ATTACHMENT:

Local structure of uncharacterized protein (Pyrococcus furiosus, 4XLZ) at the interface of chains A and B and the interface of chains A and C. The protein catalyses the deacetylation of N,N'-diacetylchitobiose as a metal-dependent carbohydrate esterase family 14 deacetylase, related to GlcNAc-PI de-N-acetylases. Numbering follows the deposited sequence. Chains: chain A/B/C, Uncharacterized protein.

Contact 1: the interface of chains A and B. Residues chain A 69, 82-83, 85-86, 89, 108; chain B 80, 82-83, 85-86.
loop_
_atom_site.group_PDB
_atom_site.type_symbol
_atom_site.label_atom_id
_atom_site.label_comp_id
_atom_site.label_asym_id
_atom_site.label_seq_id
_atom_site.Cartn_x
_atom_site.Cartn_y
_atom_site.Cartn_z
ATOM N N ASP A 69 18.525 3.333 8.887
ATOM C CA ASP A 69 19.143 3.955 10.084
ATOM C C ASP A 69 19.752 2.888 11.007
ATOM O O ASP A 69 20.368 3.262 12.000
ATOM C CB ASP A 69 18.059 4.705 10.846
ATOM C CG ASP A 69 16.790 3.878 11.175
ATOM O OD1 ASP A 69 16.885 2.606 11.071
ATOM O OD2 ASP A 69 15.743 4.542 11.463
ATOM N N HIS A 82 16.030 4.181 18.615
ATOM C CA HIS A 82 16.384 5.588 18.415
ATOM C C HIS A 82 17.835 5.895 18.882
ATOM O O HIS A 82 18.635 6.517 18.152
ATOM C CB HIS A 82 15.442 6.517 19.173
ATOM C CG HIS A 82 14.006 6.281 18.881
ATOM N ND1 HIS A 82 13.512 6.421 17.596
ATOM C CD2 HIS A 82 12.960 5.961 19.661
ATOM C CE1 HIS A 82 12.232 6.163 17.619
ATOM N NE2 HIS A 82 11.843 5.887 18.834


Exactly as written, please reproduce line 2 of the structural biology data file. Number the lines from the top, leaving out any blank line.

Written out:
Contact 1: the interface of chains A and B. Residues chain A 69, 82-83, 85-86, 89, 108; chain B 80, 82-83, 85-86.